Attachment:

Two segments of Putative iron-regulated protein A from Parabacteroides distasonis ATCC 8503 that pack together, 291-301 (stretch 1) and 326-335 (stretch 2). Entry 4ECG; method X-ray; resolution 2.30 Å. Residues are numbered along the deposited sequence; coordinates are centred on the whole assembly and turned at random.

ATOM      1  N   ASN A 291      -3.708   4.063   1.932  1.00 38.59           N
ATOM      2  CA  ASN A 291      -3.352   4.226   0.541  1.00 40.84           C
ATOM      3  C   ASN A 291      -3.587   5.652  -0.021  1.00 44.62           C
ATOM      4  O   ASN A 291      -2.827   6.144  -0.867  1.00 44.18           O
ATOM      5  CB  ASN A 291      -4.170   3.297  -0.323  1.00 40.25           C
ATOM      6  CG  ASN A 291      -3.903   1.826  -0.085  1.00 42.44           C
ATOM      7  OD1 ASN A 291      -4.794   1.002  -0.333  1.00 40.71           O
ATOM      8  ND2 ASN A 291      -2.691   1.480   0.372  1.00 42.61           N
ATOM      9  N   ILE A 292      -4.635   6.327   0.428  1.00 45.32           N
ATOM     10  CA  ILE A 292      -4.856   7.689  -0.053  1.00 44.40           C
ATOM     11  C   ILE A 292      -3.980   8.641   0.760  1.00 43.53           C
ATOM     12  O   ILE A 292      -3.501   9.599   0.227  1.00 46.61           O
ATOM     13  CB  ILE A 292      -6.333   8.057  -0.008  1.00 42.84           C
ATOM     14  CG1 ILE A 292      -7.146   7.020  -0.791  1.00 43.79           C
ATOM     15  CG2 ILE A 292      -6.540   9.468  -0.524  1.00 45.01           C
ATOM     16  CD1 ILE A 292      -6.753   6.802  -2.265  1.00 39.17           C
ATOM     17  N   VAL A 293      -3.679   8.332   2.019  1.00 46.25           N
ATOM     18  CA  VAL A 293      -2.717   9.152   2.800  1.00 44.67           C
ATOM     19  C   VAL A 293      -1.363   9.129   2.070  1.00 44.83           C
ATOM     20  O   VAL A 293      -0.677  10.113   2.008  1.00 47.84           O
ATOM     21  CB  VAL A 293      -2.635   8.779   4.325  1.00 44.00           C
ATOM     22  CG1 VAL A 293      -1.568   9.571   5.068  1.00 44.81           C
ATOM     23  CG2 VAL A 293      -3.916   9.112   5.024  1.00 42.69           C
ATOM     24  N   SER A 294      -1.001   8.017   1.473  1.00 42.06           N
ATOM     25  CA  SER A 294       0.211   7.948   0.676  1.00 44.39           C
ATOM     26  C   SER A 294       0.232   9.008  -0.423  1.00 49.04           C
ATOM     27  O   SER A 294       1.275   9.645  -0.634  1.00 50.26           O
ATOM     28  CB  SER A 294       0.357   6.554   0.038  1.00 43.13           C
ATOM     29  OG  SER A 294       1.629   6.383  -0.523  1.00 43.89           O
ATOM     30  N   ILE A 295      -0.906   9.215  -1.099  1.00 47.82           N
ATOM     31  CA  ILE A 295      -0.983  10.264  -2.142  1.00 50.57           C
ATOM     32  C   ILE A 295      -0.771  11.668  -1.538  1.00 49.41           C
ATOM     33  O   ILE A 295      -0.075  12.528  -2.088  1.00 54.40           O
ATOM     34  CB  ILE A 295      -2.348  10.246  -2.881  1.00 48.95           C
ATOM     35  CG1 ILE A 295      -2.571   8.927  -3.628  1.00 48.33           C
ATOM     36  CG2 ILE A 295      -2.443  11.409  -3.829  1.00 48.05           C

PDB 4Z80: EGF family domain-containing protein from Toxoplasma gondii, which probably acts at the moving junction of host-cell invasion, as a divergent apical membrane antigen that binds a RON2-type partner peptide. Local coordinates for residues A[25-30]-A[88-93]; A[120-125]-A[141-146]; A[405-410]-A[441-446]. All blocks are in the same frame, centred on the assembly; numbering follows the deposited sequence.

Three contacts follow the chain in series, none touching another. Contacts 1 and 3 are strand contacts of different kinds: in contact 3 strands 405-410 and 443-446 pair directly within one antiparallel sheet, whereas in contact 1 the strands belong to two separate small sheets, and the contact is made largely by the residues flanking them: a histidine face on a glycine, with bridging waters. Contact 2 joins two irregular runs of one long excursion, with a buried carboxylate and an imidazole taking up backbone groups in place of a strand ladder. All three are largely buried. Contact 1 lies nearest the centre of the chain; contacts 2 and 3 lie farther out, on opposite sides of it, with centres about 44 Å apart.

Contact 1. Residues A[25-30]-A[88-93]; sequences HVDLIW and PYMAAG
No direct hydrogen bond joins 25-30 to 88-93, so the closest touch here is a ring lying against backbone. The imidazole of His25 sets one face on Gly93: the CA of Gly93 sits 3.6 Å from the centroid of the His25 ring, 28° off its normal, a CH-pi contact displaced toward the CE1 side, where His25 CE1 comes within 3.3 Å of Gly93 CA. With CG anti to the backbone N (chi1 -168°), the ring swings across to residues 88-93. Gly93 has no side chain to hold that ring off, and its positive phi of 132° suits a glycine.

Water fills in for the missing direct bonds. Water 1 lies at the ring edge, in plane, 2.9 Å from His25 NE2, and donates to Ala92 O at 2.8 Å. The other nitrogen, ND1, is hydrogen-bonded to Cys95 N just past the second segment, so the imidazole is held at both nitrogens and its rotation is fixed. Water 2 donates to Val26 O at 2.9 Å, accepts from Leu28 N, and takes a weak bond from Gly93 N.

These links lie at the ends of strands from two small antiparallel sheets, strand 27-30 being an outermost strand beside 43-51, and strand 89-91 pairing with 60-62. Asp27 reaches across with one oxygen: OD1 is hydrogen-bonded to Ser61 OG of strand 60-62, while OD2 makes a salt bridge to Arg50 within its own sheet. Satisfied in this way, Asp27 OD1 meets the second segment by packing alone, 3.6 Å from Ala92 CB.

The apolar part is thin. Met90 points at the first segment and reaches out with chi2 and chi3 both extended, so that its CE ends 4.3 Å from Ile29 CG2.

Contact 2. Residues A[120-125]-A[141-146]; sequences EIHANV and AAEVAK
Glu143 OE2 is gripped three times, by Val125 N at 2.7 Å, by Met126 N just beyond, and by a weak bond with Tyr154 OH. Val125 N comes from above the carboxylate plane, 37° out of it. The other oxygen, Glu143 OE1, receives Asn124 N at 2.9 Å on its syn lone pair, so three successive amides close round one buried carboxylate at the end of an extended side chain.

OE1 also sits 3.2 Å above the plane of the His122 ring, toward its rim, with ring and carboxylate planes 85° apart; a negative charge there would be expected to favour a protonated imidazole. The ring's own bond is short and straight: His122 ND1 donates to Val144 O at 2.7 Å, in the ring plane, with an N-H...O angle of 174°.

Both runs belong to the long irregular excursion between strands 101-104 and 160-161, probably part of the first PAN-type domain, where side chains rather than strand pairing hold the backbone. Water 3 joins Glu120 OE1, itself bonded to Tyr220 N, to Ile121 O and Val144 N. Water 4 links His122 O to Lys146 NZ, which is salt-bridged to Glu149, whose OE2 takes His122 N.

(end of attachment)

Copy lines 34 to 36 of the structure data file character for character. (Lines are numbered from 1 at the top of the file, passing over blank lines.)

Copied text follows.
ATOM     33  O   ILE A 295      -0.075  12.528  -2.088  1.00 54.40           O
ATOM     34  CB  ILE A 295      -2.348  10.246  -2.881  1.00 48.95           C
ATOM     35  CG1 ILE A 295      -2.571   8.927  -3.628  1.00 48.33           C